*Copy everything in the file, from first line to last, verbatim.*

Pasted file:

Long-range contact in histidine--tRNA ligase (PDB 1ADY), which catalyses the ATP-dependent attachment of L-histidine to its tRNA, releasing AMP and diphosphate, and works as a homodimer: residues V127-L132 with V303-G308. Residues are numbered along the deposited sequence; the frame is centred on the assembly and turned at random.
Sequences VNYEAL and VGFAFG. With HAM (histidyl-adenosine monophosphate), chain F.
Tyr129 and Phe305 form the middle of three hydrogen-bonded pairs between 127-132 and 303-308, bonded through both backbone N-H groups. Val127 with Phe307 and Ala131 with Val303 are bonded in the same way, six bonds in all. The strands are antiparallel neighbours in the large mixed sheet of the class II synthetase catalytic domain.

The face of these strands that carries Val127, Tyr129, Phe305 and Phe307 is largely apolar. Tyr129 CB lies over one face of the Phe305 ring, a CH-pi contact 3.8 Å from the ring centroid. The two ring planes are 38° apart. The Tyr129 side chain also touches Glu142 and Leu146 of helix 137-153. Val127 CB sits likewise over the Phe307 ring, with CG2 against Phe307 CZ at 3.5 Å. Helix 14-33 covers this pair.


Long-range contact in histidine--tRNA ligase (PDB 1ADY), which catalyses the ATP-dependent attachment of L-histidine to its tRNA, releasing AMP and diphosphate, and works as a homodimer: residues V127-L132 with V303-G308. Residues are numbered along the deposited sequence; the frame is centred on the assembly and turned at random.
Sequences VNYEAL and VGFAFG. With HAM (histidyl-adenosine monophosphate), chain F.
Tyr129 and Phe305 form the middle of three hydrogen-bonded pairs between 127-132 and 303-308, bonded through both backbone N-H groups. Val127 with Phe307 and Ala131 with Val303 are bonded in the same way, six bonds in all. The strands are antiparallel neighbours in the large mixed sheet of the class II synthetase catalytic domain.

The face of these strands that carries Val127, Tyr129, Phe305 and Phe307 is largely apolar. Tyr129 CB lies over one face of the Phe305 ring, a CH-pi contact 3.8 Å from the ring centroid. The two ring planes are 38° apart. The Tyr129 side chain also touches Glu142 and Leu146 of helix 137-153. Val127 CB sits likewise over the Phe307 ring, with CG2 against Phe307 CZ at 3.5 Å. Helix 14-33 covers this pair.